Jay Carney: Obama really doesn't campaign that much

Yesterday, Jay Carney actually attempted to make the case that Barack Obama spends more time on official duties than he does campaigning:

“I still maintain that the president is still spending a vast preponderance of his time on his official duties. As is everyone who works here,” White House press secretary Jay Carney said at Wednesday’s briefing when asked if Obama is officially in campaign mode.

“There is a campaign of course and it is active doing the things that it does in preparation for the time when there is a general election for the other party and there is a debate to be had directly,” he said.

Yeah. Right. Obama doesn’t campaign very much — and Ed Morrissey doesn’t write very many blog posts.

As Eric Bolling said at the start of “The Five” today, “Snookie and The Situation have GTL — gym, tan and laundry — and President Obama has GCF — golf, campaign and fundraise.”

To recap: Obama has golfed at least 92 times as president, used his American Jobs Act and now high gas prices as an excuse to make speeches across the country as part of his “official business” … and attended some 100 fundraisers during his first term in office.

Nobody blames Obama for wanting to win reelection. As just one reason I’d expect him to want to campaign again, he promised that his administration wouldn’t rest “until every American who is able and ready and willing to work can find a job.”That’s certainly not gonna happen in his first term — hence the need for another. (Although … If he promised he wouldn’t rest, why all the golf?)

No, what’s bothersome is that Obama actually thinks he can pass off his reelection efforts as “official business.” Even The Washington Post admits the White House is in full reelection mode:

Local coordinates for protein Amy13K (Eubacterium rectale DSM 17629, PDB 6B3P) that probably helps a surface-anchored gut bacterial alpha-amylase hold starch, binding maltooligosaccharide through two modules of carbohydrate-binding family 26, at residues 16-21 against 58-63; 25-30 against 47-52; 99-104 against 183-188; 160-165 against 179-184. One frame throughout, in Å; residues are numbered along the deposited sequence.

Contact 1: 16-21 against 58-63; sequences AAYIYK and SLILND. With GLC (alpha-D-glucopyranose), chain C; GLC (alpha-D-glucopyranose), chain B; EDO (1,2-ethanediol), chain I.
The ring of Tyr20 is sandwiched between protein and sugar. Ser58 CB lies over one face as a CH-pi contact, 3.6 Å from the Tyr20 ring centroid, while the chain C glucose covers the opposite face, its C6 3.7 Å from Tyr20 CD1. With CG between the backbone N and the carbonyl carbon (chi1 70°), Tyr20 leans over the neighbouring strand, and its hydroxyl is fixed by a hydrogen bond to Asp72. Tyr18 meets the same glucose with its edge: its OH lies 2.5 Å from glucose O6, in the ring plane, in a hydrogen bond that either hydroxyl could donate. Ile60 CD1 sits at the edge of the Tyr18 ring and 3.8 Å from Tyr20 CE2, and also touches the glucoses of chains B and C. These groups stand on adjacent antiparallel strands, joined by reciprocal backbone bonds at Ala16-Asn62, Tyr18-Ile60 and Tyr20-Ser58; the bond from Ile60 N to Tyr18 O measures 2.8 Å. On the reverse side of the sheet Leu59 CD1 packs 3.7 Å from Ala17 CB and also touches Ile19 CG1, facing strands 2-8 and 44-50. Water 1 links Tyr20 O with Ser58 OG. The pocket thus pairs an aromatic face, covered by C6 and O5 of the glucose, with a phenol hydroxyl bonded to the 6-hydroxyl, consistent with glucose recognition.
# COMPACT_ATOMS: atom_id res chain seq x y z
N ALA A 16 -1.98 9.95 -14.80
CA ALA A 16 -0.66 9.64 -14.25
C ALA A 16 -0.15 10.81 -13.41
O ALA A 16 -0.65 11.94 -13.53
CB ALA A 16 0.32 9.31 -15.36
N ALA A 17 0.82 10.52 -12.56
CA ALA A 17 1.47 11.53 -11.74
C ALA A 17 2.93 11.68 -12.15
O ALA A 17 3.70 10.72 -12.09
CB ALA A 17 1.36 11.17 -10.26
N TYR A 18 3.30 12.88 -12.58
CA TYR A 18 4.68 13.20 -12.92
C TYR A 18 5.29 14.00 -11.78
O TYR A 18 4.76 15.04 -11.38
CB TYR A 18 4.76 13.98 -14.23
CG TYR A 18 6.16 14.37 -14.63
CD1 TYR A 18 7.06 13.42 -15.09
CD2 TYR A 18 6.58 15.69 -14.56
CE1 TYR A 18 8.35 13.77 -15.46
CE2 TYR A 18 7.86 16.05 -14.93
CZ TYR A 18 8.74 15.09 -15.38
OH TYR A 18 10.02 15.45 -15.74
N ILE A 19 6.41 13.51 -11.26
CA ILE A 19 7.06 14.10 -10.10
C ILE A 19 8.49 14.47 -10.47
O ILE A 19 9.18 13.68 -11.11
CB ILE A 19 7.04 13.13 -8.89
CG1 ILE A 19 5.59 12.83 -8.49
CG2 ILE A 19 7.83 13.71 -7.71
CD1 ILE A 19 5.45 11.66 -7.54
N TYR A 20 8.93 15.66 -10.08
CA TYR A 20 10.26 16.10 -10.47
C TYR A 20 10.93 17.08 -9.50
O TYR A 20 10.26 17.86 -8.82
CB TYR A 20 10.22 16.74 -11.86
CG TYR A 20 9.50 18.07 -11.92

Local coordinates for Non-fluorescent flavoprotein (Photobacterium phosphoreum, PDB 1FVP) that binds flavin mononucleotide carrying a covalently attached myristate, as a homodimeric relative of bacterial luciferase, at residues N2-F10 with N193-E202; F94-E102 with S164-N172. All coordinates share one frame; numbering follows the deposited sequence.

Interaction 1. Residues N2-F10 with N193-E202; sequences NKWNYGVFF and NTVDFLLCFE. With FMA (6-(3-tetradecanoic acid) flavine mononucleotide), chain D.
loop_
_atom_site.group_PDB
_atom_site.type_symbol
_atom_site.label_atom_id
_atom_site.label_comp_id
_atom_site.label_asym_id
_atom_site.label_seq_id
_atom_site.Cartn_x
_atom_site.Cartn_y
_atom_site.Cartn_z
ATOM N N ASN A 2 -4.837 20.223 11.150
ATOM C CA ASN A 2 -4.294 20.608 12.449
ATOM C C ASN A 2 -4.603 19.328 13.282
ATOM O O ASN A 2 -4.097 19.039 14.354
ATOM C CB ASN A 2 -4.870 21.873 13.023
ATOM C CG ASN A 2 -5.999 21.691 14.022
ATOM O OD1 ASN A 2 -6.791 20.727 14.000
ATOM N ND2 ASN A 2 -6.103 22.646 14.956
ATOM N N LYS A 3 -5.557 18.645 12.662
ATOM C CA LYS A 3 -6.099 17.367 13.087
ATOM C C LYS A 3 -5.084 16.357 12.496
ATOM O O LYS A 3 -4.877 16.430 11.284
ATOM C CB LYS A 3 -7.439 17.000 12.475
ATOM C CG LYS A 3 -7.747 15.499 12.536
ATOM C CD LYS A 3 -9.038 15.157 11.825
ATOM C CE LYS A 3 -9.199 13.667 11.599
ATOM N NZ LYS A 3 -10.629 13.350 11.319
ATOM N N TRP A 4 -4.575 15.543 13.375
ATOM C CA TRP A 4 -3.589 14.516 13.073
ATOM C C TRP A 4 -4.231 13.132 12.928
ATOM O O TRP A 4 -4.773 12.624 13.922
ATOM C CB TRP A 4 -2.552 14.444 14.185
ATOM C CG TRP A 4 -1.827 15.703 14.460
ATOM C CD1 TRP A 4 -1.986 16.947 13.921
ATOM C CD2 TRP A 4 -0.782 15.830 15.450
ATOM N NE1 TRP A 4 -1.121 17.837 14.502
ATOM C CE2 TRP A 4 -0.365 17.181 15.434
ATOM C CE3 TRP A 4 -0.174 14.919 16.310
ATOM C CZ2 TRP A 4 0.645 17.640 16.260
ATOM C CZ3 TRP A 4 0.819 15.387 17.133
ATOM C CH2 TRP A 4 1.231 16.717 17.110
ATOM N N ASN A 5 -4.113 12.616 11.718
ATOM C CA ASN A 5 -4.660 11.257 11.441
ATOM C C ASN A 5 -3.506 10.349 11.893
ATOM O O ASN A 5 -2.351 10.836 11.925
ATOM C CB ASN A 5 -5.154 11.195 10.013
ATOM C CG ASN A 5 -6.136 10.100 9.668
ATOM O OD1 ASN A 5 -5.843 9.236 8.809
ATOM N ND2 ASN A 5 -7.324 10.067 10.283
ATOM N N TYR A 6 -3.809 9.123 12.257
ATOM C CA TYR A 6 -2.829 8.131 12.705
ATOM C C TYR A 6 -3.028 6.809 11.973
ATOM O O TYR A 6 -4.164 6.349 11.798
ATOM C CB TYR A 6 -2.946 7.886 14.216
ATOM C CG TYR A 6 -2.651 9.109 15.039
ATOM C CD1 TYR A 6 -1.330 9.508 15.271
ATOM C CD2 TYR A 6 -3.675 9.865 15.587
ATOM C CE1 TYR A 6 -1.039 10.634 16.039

Thursday seemed to mark a significant shift in approach and intensity, with overtly political speeches by President Obama and Vice President Biden and the release of a 17-minute documentary-style testimonial celebrating what the administration considers its most significant achievements.

The documentary, narrated by Academy Award winner Tom Hanks, is called “The Road We’ve Traveled,” but it has everything to do with what lies ahead.

Although it was produced weeks ago, the documentary’s release comes amid a spate of recent bad news for the president, including some of the lowest approval ratings of his presidency, news that his fundraising efforts have been less robust than expected and some political fallout from rising gasoline prices. …

Senior White House advisers profess not to be concerned about the ratings slump, dismissing the results as not reflective of the nation’s true mood about the president, who has recently overseen an upturn in job creation. …

White House aides declined to declare any of Obama’s or Biden’s appearances campaign events, other than fundraisers at private venues.

Face it: One of Obama’s greatest strengths is his ability to campaign; it’s what won him election when he had no experience. By now, though, Americans should realize that we can do better. Out with the Campaigner-in-Chief; in with a Commander-in-Chief!

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